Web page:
An American Trilogy: Dixie/Battle Hymn Of The Republic/All My Trials – This appeared in the Elvis On Tour movie. It’s a great version. I like the Hampton Roads version better, but I can see why they went with this one for the movie – it’s visually better than Hampton. This makes me want to watch the movie again. It’s been a few years.
Burning Love: Oh, cool! Elvis debuts his soon to be hit song, recorded only a couple of weeks earlier. You’ve gotta crank the sound up on this one. Go Elvis! Who cares if some of the words are wrong? It’s the feel of the song. That’s always been the case when listening to Elvis. This Greensboro version of “Burning Love” is possibly my second favorite live version, after San Antonio. I love James Burton’s guitar so much on these 1972 versions. I don’t know why he changed that sound for the 1973 Elvis: Aloha From Hawaii version.
Release Me: This one appeared in the excellent Elvis: The Lost Performances VHS video in 1992. It’s a good version of “Release Me,” but certainly anticlimactic after “Burning Love.”
Funny How Time Slips Away: This is a good 1972 version of “Funny How Time Slips Away.” It will probably be my go-to version for that year. This performance appears in Elvis On Tour. I love finally hearing these songs in context of the full shows. When multiple police officers pull a fan away after trying to reach Elvis on the stage, he says “Let her have that, let her have that, man,” to one of them, handing the officer a scarf to give to the overzealous fan. How cool.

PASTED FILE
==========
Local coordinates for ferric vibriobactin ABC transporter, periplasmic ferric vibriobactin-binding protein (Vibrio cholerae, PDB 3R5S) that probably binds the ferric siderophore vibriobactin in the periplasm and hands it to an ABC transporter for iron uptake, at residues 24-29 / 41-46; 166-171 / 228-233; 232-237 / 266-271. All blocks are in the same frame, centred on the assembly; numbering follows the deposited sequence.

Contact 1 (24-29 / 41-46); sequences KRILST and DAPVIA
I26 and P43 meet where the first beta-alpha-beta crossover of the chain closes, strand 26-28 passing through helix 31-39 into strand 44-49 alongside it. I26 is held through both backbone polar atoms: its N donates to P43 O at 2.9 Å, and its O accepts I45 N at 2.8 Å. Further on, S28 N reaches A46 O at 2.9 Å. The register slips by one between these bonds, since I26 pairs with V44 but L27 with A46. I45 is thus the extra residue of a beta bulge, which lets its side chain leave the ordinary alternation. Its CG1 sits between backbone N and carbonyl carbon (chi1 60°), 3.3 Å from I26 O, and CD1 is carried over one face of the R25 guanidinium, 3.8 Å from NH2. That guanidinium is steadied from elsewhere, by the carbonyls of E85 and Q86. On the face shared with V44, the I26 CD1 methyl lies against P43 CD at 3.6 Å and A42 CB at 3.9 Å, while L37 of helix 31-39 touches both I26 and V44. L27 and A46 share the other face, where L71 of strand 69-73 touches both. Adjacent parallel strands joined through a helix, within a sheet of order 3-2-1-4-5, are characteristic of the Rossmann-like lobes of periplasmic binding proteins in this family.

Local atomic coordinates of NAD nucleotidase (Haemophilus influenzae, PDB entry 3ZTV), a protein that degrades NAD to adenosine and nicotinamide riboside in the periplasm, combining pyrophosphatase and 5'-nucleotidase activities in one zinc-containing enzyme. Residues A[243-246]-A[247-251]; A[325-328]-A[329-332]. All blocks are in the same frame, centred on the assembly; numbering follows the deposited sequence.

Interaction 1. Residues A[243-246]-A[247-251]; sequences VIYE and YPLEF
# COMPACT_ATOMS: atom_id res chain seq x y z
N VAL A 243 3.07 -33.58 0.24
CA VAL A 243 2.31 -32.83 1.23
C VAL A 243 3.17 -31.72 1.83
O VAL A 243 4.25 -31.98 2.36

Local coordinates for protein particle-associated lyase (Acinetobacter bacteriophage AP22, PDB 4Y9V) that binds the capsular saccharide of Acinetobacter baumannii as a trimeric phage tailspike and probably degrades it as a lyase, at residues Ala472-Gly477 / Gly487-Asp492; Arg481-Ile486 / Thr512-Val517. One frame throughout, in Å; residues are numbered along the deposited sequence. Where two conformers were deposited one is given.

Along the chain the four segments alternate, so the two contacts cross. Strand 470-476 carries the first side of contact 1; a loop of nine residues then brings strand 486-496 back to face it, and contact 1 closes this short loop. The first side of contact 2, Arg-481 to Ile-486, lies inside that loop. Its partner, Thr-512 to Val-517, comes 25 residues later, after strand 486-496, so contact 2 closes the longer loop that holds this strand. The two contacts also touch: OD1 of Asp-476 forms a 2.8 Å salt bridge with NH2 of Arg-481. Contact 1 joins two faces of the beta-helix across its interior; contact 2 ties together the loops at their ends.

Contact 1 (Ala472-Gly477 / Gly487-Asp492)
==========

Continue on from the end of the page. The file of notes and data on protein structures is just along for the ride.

Generally, this song indicates the show is almost over (because time is slipping away). I am hoping he squeezes in at least one more song before the “Can’t Help Falling In Love” finale, though. “Let me drink a little Gatorade, and I’ll sing another song for you,” he says. Maybe!
Can’t Help Falling In Love: Well, darn. The show is just about over. 1972 versions of “Can’t Help Falling In Love” are way too fast, but he does sound good here.
I really wish the show was a bit longer. Most Elvis concerts are around 60 minutes. This one clocks in at 62 minutes. For some reason, it feels shorter than that. The overall Greensboro experience feels unsatisfying compared to Hampton and San Antonio.
Well, 51 years later, I guess I shouldn’t complain since at least I get to hear this show at all. The first listen was definitely disappointing, but I enjoyed it more the second time through, including multiple highlights noted above. The sound is not as clear as Hampton or San Antonio, but it’s not horrible by any means.
“May the mountains yield prosperity for all, and may the hills be fruitful.”